Editor’s note: This post has been updated below.

Yesterday afternoon Dan Patrick, the lieutenant-governor, effectively announced that Texas will not proceed with plans to make drastic cuts to the Medicaid Acute Care Therapy Program.

That’s my interpretation, anyway. Technically, what happened is that Patrick and Jane Nelson, the Senate Finance chair, sent a letter to Health and Human Services Commissioner Chris Traylor elaborating on the legislative intent behind the budget rider in question and emphasizing the imperative for HHSC to take a closer look at how the cuts will affect access to care. Only at that point would the new plan become official.

And awkwardly enough, yesterday’s news reports offered conflicting updates. The Texas Tribune reported that Patrick had offered a “sternly worded defense” of the cuts in his statement accompanying the letter. According to the Dallas Morning News, though, Patrick and Nelson had told Traylor that the budget’s call for $350 million in cuts was a goal, not a requirement. I can see a case for either interpretation. The ambiguity is in the letter itself. The rider proposing the cuts, Patrick and Nelson say, “was purposefully written” to allow HHSC some flexibility: “If there are vulnerable citizens in need of services we expect you to assess and address them as vigorously as pursuing cuts in waste, abuse and fraud.” Several months from now, then, HHSC officials might report back that they can make some cuts without jeopardizing access to care; that would depend on whether they can find any ways to whittle away wasteful spending while preserving access to care.

On examination, though, I believe Patrick has tabled the issue. That was the right thing to do, under the circumstances, and although he realized the problem belatedly, Patrick is the kind of person who would react to such a realization by doing the right thing. I can’t read his mind, and politicians are politicians; maybe I’m missing something. But for all my problems with his budget math, this is consistent with my longstanding understanding of his character. As a state senator and a private citizen, Patrick has always been a vocal advocate for Texas’s children. His rhetoric sometimes strikes me as schmaltzy and he’s come up with some pretty half-baked schemes to help them, but I don’t doubt the sincerity of his intentions, which he has expressed repeatedly and passionately over the years.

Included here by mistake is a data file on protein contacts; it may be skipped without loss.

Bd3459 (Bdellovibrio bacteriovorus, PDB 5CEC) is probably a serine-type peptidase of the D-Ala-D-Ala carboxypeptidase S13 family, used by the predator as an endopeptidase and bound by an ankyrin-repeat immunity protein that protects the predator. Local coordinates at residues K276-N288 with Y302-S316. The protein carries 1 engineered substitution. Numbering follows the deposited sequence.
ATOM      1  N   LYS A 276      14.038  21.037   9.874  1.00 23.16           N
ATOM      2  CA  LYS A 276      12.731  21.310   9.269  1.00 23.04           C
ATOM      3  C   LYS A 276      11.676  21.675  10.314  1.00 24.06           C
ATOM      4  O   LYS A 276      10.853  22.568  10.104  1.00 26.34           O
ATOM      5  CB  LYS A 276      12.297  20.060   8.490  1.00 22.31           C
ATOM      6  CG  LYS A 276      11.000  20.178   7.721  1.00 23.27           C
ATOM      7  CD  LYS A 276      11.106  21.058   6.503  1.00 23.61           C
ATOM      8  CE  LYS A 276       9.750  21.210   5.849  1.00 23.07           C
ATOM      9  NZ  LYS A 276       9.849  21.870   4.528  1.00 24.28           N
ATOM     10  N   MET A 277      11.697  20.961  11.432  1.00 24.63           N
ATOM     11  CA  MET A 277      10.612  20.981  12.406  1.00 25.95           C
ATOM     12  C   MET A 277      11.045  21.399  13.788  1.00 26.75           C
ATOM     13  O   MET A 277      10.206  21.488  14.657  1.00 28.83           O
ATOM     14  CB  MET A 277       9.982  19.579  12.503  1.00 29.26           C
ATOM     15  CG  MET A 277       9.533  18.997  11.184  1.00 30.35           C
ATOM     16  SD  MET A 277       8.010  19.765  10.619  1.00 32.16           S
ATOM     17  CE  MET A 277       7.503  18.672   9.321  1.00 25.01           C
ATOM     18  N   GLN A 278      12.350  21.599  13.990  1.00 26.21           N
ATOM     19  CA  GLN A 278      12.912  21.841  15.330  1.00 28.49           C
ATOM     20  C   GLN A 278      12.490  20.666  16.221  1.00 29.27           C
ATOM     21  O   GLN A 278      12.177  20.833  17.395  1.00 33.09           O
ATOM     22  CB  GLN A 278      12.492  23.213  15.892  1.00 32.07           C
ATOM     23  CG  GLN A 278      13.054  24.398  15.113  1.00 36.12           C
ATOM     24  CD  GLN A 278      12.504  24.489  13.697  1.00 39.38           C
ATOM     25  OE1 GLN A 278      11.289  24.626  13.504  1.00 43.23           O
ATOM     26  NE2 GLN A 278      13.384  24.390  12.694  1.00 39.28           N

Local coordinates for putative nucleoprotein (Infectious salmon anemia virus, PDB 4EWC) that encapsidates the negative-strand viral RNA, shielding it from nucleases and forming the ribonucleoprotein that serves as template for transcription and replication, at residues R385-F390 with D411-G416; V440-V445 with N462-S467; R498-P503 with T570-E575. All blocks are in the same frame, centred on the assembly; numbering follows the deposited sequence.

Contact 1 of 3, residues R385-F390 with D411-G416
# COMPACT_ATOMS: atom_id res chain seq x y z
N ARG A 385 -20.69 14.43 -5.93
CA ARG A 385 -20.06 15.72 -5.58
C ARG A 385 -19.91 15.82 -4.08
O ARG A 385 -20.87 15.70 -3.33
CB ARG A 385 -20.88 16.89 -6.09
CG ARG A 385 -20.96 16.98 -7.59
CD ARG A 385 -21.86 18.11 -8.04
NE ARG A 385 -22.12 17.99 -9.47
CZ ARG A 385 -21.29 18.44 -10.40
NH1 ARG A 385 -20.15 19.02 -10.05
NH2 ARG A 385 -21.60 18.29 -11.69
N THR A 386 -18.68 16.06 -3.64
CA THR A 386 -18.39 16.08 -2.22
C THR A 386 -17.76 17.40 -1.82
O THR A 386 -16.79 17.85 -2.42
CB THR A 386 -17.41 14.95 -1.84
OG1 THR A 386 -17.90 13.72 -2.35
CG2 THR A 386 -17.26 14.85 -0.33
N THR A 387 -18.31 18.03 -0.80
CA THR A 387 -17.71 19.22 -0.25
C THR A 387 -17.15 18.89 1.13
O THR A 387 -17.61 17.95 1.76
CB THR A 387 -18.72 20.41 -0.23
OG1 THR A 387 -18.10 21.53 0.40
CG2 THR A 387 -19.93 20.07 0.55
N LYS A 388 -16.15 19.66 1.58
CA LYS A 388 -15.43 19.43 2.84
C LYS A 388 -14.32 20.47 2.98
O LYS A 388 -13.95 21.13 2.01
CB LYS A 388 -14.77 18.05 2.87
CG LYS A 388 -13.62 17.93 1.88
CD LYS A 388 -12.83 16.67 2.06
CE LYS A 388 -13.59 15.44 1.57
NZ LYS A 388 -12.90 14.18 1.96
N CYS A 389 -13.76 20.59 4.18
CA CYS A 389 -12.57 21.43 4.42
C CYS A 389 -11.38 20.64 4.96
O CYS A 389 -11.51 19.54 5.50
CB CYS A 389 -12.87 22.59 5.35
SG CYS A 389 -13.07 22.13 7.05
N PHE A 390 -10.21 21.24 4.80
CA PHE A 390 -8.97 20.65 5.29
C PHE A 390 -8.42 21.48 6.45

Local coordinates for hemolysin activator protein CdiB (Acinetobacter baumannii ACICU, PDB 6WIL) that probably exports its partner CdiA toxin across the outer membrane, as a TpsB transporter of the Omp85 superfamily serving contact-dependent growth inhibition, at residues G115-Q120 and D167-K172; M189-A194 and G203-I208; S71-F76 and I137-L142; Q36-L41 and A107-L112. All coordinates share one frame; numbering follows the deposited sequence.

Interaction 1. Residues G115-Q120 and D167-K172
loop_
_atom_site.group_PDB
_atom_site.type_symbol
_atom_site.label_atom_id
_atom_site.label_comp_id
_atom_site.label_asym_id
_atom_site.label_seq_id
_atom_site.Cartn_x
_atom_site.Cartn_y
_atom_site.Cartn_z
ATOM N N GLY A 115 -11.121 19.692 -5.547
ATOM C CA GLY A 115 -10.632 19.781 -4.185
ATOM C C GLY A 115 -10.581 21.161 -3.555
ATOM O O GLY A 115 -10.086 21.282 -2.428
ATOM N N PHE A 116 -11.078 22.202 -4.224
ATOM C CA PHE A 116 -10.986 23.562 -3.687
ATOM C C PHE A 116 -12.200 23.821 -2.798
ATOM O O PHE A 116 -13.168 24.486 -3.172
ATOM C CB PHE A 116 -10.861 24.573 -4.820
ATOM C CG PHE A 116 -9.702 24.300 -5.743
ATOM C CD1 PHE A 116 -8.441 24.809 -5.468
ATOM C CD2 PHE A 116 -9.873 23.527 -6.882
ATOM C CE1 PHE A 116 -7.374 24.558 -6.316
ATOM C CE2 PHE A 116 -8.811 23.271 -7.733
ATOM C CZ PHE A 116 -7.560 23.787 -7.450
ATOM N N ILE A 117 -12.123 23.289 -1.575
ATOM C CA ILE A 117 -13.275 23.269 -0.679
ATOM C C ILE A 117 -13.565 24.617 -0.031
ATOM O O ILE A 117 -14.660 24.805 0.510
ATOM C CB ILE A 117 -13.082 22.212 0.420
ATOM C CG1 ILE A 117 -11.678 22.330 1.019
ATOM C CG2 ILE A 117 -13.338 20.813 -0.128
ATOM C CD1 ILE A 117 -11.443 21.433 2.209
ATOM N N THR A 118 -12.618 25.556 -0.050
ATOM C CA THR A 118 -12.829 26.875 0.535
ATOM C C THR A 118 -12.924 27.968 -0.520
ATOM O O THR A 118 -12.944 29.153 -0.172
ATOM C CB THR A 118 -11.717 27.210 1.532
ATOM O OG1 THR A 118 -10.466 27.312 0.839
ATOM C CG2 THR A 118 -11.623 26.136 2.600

A couple of details in the letter corroborate that view of things. First, Patrick’s co-author is Nelson. She sent her own letter to Traylor last week, emphasizing the Lege’s expectation that HHSC consider access to care before proceeding. When I wrote about the controversy a couple of weeks ago, I noted that I found her contribution particularly telling. The cuts came from the Senate; if the Senate’s chief budget writer was having second thoughts about them, that was a pretty clear sign that the cuts might be avoided. And since this letter is consistent with Nelson’s first one, it stands to reason that Patrick and Nelson are on the same page there. Second, the letter says that the rider gave HHSC a chance to achieve “$100 million in savings.” That figure refers to the state share of spending. If Patrick and Nelson were defending their cuts, they’d include the federal matching funds; $350 million in spending cuts is more impressive than $100 million, unless you’re feeling queasy about the cuts.

If it’s not too persnickety, I’ll note that it really wouldn’t be unreasonable for Texans to expect their elected officials to think about the potential implications of spending cuts before they pass the budget. There’s no guarantee that such situations can be fixed after the fact; if not for the legislators, reporters, advocates and families who spoke out, HHSC might already be implementing these cuts. I hope the Lege takes that lesson to heart. For my own part, I can say that Emily DePrang’s reporting on this story helped me learn not to be so completely cavalier about Medicaid cuts. To be clear, I still don’t like Medicaid. If HHSC can substantiate waste or inefficiencies in the program, cruel conservatives of Texas can count on me to help make the case. But the need for substantiation is non-negotiable when there’s little kids at risk; even us “cold-hearted” fiscal cons should be able to see that.

A number of politicians can learn from Patrick’s example here, too. Ideally everyone would get everything right the first time. But if that’s not possible, correcting course is better than doubling down. As a powerful statewide official with a talent for getting embroiled in controversy and with plenty of critics, Patrick would have had to weigh the benefits to the vulnerable citizens against the costs to himself. It’s a sign of character that he made the right call.

UPDATE: While I was finishing this post, as it happens, Traylor was sending a response letter (PDF here) to Patrick and Nelson, confirming that he had received the message: “I understand your letter to direct HHSC to preserve access to care even if it means the full rate reductions contemplated by Rider 50 cannot be achieved.” In other words, it’s official: Texas is holding off on its plans to gut funding for therapy for poor and disabled children.